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Adventuring in the First Age Part 2

by on June 10, 2014

And Yet A Warning

As we move towards the release of First Age this Friday, June 13th, I’d like to take a moment to share some final thoughts and spoilers. What will it be like adventuring through Beleriand during this epic time period? What challenges will you face? I honestly couldn’t be more excited to release this custom fan expansion for the game I love, and I look forward to getting it onto my own table, as well as sharing it with everyone else. I’ve been designing board and card games for myself since I was a wee lad, so needless to say, I’m both ecstatic and anxious as I release one of my babies into the world!


One question that might be foremost on players’ minds is what kind of difficulty they can expect from the First Age quests. This game sometimes has a notorious reputation for smashing newer players over the head and leaving them for dead, which can alienate some over time. On the other hand, many players crave a hefty challenge, which ultimately inspired the designers of this game to create Nightmare Mode to make sure that quests stay fresh and playable as the skill of players and power level of decks grows. While I definitely have aimed to make First Age accessible to players of all skill levels, I have erred towards the more difficult side of the equation for a few different reasons. One is that the most memorable moments I have ever had involving this game were when I barely scraped out a close victory or vanquished a quest after a dozen or so tries and careful strategizing. That rush you feel as a player when you pull victory from the jaws of defeat, knowing that a wrong decision anywhere along the way would have led to your doom, makes that win sweeter than any other. When playtesters told me that they beat a certain scenario with two heroes dead and 49 threat, and felt absolutely thrilled about the experience, I knew I was close to the difficulty I wanted.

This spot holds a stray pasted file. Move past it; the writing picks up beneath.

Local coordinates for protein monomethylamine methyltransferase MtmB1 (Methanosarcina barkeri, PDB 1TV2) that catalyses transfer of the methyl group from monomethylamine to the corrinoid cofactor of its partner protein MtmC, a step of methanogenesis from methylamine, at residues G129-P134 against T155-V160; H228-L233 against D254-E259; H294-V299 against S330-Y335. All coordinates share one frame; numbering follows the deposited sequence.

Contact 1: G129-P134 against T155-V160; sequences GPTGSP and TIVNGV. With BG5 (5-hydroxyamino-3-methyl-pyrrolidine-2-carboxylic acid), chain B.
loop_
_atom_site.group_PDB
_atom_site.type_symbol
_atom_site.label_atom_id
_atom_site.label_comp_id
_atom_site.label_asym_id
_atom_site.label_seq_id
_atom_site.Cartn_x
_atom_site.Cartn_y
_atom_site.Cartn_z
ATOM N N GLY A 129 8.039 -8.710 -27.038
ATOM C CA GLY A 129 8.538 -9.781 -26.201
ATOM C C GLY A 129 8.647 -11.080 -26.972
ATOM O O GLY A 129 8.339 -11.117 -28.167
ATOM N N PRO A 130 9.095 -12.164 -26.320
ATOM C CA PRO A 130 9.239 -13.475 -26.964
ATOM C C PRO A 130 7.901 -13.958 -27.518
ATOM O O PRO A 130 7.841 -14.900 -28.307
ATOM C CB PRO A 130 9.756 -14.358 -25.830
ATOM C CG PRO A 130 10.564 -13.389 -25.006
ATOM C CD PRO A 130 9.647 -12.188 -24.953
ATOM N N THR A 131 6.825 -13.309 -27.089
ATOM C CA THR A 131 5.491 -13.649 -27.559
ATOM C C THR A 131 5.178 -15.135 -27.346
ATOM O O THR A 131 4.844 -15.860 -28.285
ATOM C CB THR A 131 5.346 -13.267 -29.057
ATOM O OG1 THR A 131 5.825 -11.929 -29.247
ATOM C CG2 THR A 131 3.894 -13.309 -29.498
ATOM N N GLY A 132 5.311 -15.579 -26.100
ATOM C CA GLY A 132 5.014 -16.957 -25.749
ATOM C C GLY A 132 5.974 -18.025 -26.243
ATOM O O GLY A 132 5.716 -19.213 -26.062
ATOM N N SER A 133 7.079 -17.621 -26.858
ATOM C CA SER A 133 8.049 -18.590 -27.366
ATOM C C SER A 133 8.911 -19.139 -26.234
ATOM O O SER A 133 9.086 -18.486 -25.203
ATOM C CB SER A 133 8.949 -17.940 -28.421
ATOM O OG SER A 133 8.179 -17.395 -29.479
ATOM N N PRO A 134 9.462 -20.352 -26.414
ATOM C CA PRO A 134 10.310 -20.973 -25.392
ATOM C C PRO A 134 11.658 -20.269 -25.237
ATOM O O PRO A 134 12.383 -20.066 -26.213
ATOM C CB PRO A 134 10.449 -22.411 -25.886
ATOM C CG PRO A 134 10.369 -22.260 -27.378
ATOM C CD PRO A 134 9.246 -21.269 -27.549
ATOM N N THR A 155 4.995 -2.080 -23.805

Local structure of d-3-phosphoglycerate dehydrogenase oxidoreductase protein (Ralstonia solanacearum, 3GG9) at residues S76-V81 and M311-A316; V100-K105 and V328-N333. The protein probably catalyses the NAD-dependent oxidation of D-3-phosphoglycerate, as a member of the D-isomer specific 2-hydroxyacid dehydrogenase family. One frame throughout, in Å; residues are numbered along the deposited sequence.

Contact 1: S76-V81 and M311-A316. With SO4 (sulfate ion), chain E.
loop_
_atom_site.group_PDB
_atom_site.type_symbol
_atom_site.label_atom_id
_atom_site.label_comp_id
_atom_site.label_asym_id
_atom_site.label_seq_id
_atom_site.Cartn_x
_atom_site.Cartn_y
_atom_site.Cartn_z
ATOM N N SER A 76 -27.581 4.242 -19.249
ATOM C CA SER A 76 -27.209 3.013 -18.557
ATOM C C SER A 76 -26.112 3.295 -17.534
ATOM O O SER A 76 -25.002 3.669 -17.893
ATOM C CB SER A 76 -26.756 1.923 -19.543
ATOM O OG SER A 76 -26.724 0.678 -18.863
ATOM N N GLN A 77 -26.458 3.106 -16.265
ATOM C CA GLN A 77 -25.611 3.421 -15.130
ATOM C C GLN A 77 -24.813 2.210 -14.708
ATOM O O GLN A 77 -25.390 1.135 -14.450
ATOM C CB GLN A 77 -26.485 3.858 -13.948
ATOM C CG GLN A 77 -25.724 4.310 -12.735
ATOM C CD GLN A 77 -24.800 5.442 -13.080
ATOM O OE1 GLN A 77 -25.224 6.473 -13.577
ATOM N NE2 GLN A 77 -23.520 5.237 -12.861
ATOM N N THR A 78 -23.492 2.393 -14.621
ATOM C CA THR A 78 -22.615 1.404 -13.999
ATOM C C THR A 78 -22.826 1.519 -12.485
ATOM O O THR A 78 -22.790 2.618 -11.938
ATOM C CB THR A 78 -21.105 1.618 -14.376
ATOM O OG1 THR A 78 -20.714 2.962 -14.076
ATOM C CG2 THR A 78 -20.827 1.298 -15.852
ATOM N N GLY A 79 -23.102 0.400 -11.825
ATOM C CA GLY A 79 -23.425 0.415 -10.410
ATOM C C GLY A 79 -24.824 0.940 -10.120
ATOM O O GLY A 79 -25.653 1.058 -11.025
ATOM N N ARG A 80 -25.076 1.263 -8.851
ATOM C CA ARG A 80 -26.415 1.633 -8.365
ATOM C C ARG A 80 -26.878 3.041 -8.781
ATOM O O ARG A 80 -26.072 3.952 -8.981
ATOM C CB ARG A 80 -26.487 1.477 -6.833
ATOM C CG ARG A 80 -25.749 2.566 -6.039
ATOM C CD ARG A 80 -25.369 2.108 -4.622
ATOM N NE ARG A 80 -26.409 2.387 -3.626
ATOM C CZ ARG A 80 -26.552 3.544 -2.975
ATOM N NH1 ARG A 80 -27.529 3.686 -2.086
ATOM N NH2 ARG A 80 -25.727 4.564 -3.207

The second reason I chose to create difficult scenarios is that I wanted to represent the First Age and its associated stories  in a way that felt as true as possible to the source material, and one thing that absolutely shines through the text of The Silmarillion is the sheer power and terror that the heroes of that age were up against. A classic example of this greater scale is difference between Balrogs in the First and Third Age. These monstrous, corrupted Maiar were some of the most powerful beings in Middle-earth, and some of the most terrible foes that the Free Peoples have ever faced. However, during the Third Age, Durin’s Bane is the sole example of a Balrog we come across, a terrifying remnant of an all-but-extinct “race”. By contrast, the First Age sees the Balrogs at the height of their power, and there are many to contend with at once, including Gothmog, one of Morgoth’s chief lieutenants. So in designing scenarios based around the story of Beren and Luthien, one of which takes players into the heart of darkness itself, Angband, how do you represent the might of these enemies, while still making them balanced? It would feel wrong to reduce an enemy like Balrog of Angband to a power level that is barely above that of a Third Age orc. Imagine a 6 attack, 12 hit point version of the Balrog that could simply be swept aside like some common Hill Troll. This would feel completely wrong and ruin the First Age experience. Instead, I decided to properly represent the enemies, but provide players with different options for dealing with them, including the Sneak tests that are part of this scenario and powerful player cards, as well as unexpected help and tools that might be found along the way.